Domestic Surveillance of Public Activities and Transactions with Third Parties: Melding European and American Approaches

Auteurs

  • Christopher Slobogin

Résumé

[abstract] In most countries, government surveillance of activities that take place in public is not regulated or only lightly regulated. Similarly, in most countries police efforts to obtain records of everyday transactions usually requires, at most, a finding that the record is “relevant” to an investigation. Arguably, these rules should change now that technology – cameras, drones, computers, and the like – has made both visual surveillance and transaction surveillance easier and cheaper. Technology allows creation of “panvasive” systems that scan across and record the activities of large groups of persons and mining the accumulated data.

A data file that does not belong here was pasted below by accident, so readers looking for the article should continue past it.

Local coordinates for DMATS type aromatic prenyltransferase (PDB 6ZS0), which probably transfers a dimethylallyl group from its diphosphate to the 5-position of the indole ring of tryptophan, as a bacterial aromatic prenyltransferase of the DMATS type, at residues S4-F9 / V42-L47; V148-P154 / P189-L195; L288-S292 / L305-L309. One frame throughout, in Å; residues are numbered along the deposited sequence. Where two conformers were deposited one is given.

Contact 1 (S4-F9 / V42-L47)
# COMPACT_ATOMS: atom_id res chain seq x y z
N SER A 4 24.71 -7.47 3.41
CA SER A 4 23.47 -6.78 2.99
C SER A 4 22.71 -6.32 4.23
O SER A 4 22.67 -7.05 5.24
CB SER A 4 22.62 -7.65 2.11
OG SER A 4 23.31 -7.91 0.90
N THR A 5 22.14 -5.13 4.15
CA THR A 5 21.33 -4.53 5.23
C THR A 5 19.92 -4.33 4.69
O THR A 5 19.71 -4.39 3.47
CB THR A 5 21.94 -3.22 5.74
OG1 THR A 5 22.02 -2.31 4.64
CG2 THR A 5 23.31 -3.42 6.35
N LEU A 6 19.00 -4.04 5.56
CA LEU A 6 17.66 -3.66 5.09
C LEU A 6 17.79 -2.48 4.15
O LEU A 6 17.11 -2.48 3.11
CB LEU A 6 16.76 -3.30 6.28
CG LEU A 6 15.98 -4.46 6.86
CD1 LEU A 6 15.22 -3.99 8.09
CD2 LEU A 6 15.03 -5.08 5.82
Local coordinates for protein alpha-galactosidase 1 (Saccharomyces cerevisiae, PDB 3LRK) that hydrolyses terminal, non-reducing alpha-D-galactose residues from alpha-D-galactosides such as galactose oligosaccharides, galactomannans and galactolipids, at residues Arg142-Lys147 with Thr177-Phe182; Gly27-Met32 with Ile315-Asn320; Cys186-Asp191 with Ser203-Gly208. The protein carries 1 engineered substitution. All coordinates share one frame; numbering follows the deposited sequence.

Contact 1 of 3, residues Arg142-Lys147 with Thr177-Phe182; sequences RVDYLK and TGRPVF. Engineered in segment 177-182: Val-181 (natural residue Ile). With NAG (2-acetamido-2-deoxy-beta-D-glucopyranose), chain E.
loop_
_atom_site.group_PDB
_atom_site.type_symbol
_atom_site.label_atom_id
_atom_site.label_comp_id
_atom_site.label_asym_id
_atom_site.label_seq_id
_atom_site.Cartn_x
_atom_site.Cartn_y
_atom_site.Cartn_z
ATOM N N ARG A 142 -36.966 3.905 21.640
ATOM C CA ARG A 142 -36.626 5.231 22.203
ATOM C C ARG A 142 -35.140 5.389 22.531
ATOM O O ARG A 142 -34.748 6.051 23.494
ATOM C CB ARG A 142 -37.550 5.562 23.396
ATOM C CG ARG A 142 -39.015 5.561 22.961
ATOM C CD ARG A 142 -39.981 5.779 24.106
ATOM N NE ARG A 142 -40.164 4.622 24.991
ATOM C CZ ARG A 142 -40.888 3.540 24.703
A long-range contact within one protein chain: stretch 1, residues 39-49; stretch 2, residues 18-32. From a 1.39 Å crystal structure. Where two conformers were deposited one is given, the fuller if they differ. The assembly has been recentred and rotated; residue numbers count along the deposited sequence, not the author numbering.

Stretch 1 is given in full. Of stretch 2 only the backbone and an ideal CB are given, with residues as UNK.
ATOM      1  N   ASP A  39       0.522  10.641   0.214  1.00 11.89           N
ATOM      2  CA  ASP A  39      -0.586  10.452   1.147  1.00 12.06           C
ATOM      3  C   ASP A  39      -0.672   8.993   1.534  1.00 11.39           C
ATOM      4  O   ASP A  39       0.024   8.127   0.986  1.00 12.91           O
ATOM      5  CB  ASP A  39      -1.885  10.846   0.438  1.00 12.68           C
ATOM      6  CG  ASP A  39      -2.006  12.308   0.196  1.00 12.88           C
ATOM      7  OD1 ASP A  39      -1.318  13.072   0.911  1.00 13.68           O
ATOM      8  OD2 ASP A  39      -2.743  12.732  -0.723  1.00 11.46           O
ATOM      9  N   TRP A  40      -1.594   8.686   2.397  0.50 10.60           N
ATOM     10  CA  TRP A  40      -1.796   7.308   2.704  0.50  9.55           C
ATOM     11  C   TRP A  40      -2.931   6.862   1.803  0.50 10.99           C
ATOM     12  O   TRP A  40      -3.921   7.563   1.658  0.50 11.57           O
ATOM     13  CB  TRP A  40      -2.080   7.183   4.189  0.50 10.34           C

Publiée

2016-03-07

Comment citer

Slobogin, C. (2016). Domestic Surveillance of Public Activities and Transactions with Third Parties: Melding European and American Approaches. Revue Internationale Des Gouvernements Ouverts, 2, 135–150. Consulté à l’adresse https://ojs.imodev.org/?journal=RIGO&page=article&op=view&path[]=13

Numéro

Rubrique

Articles